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  • by: by Zia, Helen
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  • ISBN-10: 1435295501
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  • Add date: 31.05.2016
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Slowly the weary, dispirited creatures, wound their way into the room, and, with crouching reluctance, presented their baskets to be weighed. Legree noted on a slate, on the side of which was pasted a list of names, the amount. Tom's basket was weighed and approved; and he looked, with an anxious glance, for the success of the woman he had befriended.

Tottering with weakness, she came forward, and delivered her basket. It was of full weight, as Legree well perceived; but, affecting anger, he said, "What, you lazy beast. short again. stand aside, you'll catch it, pretty soon!" The woman gave a groan of utter despair, and sat down on a board.

The person who had been called Misse Cassy now came forward, and, with a haughty, negligent air, delivered her basket. As she delivered Asian American Dreams: The Emergence of an American People, Legree looked in her eyes with a sneering yet inquiring glance.

She fixed her black eyes steadily on him, her lips moved slightly, and she said something in French. What it was, Asian American Dreams: The Emergence of an American People one knew; but Legree's face became perfectly demoniacal in its expression, as she spoke; he half raised his hand, as if to strike,--a gesture which she regarded with fierce disdain, as she turned and walked away.

"And now," said Legree, "come here, you Tom. You see, I telled ye I didn't buy ye jest for the common work; I mean to promote ye, and make a driver of ye; and tonight ye may jest as well begin to get yer hand in.

Now, ye jest take this yer gal and flog her; ye've seen enough on't to know how. " I beg Mas'r's pardon," said Tom; "hopes Mas'r won't set me at that. It's what I an't used to,--never did,--and can't do, no way possible.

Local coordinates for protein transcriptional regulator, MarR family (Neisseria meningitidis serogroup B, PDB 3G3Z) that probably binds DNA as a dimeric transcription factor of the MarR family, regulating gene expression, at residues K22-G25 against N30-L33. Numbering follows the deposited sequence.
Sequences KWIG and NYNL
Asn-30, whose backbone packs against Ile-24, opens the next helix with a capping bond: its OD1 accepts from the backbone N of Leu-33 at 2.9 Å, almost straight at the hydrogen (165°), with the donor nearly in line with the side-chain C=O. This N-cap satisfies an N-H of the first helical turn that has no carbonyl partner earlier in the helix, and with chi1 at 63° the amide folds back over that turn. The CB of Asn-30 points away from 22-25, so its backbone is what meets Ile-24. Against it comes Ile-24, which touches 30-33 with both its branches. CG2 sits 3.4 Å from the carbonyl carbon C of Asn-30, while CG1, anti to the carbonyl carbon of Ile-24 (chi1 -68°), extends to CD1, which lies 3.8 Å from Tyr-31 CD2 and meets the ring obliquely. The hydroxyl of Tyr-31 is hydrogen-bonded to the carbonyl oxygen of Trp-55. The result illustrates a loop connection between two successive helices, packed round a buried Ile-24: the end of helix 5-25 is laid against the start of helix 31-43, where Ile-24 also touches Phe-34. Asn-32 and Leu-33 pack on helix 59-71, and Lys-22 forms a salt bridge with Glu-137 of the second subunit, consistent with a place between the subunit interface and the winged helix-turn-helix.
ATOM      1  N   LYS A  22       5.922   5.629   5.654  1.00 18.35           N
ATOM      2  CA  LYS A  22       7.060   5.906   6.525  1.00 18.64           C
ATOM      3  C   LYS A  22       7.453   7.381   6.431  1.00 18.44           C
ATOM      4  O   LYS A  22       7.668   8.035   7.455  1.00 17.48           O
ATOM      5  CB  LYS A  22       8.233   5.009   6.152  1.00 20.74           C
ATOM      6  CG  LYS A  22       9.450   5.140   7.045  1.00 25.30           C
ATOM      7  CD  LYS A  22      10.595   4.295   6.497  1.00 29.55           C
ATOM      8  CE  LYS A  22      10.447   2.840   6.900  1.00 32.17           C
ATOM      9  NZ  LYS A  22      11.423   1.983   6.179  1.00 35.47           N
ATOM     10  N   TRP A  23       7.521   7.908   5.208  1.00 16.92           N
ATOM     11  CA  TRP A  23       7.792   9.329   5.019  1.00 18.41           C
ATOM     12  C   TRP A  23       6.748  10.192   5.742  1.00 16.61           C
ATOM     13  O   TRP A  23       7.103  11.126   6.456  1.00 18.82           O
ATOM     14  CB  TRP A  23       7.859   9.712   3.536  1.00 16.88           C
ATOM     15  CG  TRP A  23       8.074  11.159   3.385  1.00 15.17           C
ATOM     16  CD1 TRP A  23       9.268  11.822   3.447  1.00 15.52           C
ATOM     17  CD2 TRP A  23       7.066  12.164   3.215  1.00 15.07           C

" "Ye'll larn a pretty smart chance of things ye never did know, before I've done with ye!" said Legree, taking up a cowhide, and striking Tom a heavy blow cross the cheek, and following up the infliction by a shower of blows. "There!" he said, as he stopped to rest; "now, will ye tell me ye can't do it?" "Yes, Mas'r," said Tom, putting up his hand, to wipe the blood, that trickled down his face. "I'm willin' to work, night and day, and work while there's life and breath in me; but this yer thing I can't feel it right to do;--and, Mas'r, I _never_ shall do it,--_never_!" Tom had a remarkably smooth, soft voice, and a habitually respectful manner, that had given Legree an idea that he would be cowardly, and easily subdued.

When he spoke these last words, a thrill of amazement went through every one; the poor woman clasped her hands, and said, "O Lord!" and every one involuntarily looked at each other and drew in their breath, as if to prepare for the storm that was about to burst. Legree looked stupefied and confounded; but at last burst forth,--"What. ye blasted black beast. tell _me_ ye don't think it _right_ to do what I tell ye. What have any of you cussed cattle to do with thinking what's right.

I'll put a stop to it. Why, what do ye think ye are. May be ye think ye'r a gentleman master, Tom, to be a telling your master what's right, and what ain't. So you pretend it's wrong to flog the gal!" "I think so, Mas'r," said Tom; "the poor crittur's sick and feeble; 't would be downright cruel, and it's what I never will do, nor begin to. Mas'r, if you mean to kill me, kill me; but, as to my raising my hand agin any one here, I never shall,--I'll die first!" Tom spoke in a mild voice, but with a decision that could not be mistaken.

Legree shook with anger; his greenish eyes glared fiercely, and his very whiskers seemed to curl with passion; but, like some ferocious beast, that plays with its victim before he devours it, he kept back his strong impulse Asian American Dreams: The Emergence of an American People proceed to immediate violence, and broke out into bitter raillery.

"Well, here's a pious dog, at last, let down among us sinners!--a saint, a gentleman, and no less, to talk to us sinners about our sins. Powerful holy critter, he must be. Here, you rascal, you make believe to be so pious,--didn't Asian American Dreams: The Emergence of an American People never hear, out of yer Bible, Servants, obey yer masters'. An't I yer master.

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